Table 2

Diabetes MRRs in association with NO2 at residential addresses since 1971

NO2 exposure from 1971 onwards (μg/m3)

Diabetes MRR (95% CI), based on 122 deaths

Adjusted for sex and age

Further adjustmenta




13.6 to <15.5

1.92 (1.05, 3.52)

1.52 (0.83, 2.80)

15.5 to <19.4

2.10 (1.17, 3.79)

1.65 (0.91, 2.98)


3.03 (1.73, 5.31)

2.15 (1.21, 3.83)

The results were based on 677,761 person-years at risk among the 52,061 cohort participants from baseline through 2009

aAdjusted for sex, age (age was the time scale), calendar year, length of school attendance, occupation with potential for exposure to smoke and fumes, smoking status, smoking intensity, smoking duration, environmental tobacco smoking, intake of alcohol, fat, fruit and vegetables, BMI, waist circumference, physical activity with sport, hypertension and hypercholesterolaemia at baseline

bThe cut-off points between the four categories were the 25th, 50th and 75th percentiles

Table 3

Diabetes MRRs in association with different exposure measures related to residential addresses


Diabetes MRR (95% CI), per 10 μg/m3 NO2, based on 122 deaths

Adjusted for sex and age

Further adjustmenta

NO2 from 1971 onwards

1.58 (1.20, 2.07)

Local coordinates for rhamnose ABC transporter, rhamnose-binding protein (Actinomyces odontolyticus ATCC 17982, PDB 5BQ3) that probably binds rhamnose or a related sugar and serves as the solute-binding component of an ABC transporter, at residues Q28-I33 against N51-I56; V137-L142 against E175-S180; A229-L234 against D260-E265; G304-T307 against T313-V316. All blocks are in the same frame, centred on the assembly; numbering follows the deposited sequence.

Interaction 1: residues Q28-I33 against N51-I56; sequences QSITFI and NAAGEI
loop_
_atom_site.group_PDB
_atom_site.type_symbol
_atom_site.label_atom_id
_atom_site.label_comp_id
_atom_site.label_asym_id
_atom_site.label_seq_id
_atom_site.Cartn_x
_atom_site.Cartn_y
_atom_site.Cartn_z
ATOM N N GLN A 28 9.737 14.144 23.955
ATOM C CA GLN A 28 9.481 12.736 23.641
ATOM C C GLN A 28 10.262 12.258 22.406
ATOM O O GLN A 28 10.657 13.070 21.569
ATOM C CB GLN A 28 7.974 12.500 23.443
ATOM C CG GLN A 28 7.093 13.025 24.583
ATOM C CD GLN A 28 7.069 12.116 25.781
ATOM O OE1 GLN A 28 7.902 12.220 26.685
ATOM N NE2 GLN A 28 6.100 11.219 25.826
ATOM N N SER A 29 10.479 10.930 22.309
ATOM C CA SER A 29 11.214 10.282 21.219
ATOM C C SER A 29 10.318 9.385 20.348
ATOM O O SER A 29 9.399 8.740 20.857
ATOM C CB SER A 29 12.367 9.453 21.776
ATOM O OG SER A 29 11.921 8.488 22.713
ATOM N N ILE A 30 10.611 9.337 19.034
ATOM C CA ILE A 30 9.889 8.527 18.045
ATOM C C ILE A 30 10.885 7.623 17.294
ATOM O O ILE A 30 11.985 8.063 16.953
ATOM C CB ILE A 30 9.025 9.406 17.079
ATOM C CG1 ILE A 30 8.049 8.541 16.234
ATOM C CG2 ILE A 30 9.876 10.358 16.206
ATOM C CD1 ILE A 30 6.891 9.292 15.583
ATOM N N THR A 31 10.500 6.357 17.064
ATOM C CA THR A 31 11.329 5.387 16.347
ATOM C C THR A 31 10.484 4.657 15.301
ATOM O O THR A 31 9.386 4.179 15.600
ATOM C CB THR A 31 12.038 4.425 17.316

1.31 (0.98, 1.76)

NO2 from 1991 onwards

1.34 (1.07, 1.68)

1.18 (0.92, 1.50)

NO2 (1-year mean) at address at baseline

1.26 (1.00, 1.58)

1.14 (0.90, 1.44)

NO2 for the year preceding death

1.41 (1.14, 1.75)

1.30 (1.03, 1.63)

Major road within 50 m of address at baseline

1.47 (0.84, 1.57)

1.16 (0.66, 2.02)

Traffic load within 200 m of address at baselineb

1.05 (1.03, 1.08)

1.04 (1.02, 1.07)

The results were based on 677,761 person-years at risk among the 52,061 cohort participants from baseline through 2009

aAdjusted for sex, age (age was the time scale), calendar year, length of school attendance, occupation with potential for exposure to smoke and fumes, smoking status, smoking intensity, smoking duration, environmental tobacco smoking, intake of alcohol, fat, fruit and vegetables, BMI, waist circumference, physical activity with sport, hypertension and hypercholesterolaemia at baseline

bThe MRR is given per 10,000 vehicle-km/day

Fig. 3

Spline functions (filled lines; 95% CIs indicated by dashed lines) between average NO2 concentration at residences from 1971 onwards (a), traffic load within 200 m of the baseline address (b) and diabetes mortality. The functions were based on fully adjusted models and cohort members with exposure between the 5th and the 95th percentile. The spline function can be interpreted as the dose–response association. The difference on the y-axis for two points on the curve is interpreted as the difference in log MRR for the corresponding difference in exposure, which can be read on the x-axis between the same two points. For example, (a) shows that an increase in exposure from 15 to 20 μg/m3 is associated with an increase in log relative hazard of approximately 0.35, corresponding to a 42% increase in the MRR